Syd - Fin (Album Review)

Thursday, 02 March 2017 Written by Jonathan Rimmer

The term might sound tacky and unnecessary now, but ‘alternative R&B’ was an exciting and innovative concept at the turn of the decade. After years of silver-tongued heartthrobs dominating the charts, artists like Frank Ocean represented a welcome change of pace.

Of all Ocean’s previous collaborators, Syd Bennett perhaps understood his vision better than anybody. Her work with Odd Future offshoot The Internet was stunning, showcasing her sensual voice and unique personality alongside soulful melodies and head-nodding grooves.

Unfortunately, Syd’s first solo outing, ‘Fin’, feels like something of a regression. The mainstream landscape has changed to the point where megastars like Rihanna and Beyoncé are embracing a sultry minimalist style. In that sense, this album is a missed opportunity to reinforce why Syd’s is a voice worth hearing.

And there are many reasons. The fact Syd is gay and singing about women might mean little to some critics, but it’s contextually relevant given contemporary R&B’s relationship with misogyny and homophobia.

Her approach to songwriting is also distinctive. Although she has a strong voice, it’s not generally at the forefront of the mix. This tactic works well on busier tracks like Know, where lush synths and chopped up vocal samples collide with off-kilter percussion.

She’s also unashamed about being direct in her message. Nothin to Somethin and Body are unfussy tracks about sex delivered in elegant and unpretentious fashion. There’s no overarching metaphor – Syd even described the latter as the ‘baby-making anthem of 2017’.

The fact that Syd has chosen to cover such topics and orient her music towards a mainstream audience isn’t the problem – if anything, she doesn’t go far enough. Regardless of theme or style, so much of this record feels deliberately controlled, like she’s worried about revealing too much of herself.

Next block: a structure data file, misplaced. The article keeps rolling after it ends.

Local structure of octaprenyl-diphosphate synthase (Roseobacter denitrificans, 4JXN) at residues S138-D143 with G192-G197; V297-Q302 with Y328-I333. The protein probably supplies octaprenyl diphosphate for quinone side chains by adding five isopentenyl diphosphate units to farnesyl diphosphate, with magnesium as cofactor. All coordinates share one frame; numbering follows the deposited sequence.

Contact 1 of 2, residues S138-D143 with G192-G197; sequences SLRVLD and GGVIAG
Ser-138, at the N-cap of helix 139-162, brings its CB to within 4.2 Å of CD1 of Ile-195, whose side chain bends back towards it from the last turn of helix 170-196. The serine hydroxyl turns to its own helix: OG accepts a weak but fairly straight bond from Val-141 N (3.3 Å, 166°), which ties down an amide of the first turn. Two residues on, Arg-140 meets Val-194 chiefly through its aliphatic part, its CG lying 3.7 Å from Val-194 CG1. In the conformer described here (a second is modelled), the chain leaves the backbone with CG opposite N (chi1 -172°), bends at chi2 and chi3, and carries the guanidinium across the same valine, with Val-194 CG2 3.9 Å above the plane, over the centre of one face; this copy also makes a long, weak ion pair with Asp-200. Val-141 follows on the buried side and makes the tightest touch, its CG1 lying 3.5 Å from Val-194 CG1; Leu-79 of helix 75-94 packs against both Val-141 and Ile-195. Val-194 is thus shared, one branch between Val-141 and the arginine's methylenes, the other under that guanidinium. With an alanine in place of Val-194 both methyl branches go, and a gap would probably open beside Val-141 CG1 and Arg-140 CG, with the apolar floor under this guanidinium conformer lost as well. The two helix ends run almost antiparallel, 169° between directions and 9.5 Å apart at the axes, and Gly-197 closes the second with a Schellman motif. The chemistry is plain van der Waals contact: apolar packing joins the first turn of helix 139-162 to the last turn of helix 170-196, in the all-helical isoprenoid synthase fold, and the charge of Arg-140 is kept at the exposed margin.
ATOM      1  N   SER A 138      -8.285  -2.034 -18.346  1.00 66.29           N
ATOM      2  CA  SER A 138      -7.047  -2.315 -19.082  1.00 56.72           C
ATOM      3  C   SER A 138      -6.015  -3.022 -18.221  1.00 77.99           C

Her refined song structures and classy production clearly demonstrate she has a grasp on presentation, but she rarely throws herself into the scenarios she paints. On Trilogy-era Weeknd tracks you can almost smell the sweat and debauchery, while FKA twigs’ music invites you into her chaotic headspace. This is different.

‘Fin’ feels discerningly and unsettlingly safe by comparison; its tracks’ sonic depth undermined by lyrical platitudes and a lack of melodic adventure. In choosing to adjust her sound to suit a wider audience, Syd’s stylistically surrendered more than she needs to.

As if to prove this point, she closes with the one track where she truly bursts out her shell. Insecurities is the album’s clear standout, a convincing and affecting display of vulnerability: “I really loved you, girl, but something’s gotta change.” Again, it’s blunt, but simply stepping down to invite the listener into her journey changes the entire tone.

In the long term, Syd will likely find new ways of reinventing herself. She’s musically accomplished and has the sort of gift for arrangement that will make any project enjoyable on an aesthetic level. But she needs to have more confidence in her abilities. It’s a lack of character that holds ‘Fin’ back from being truly immersive.

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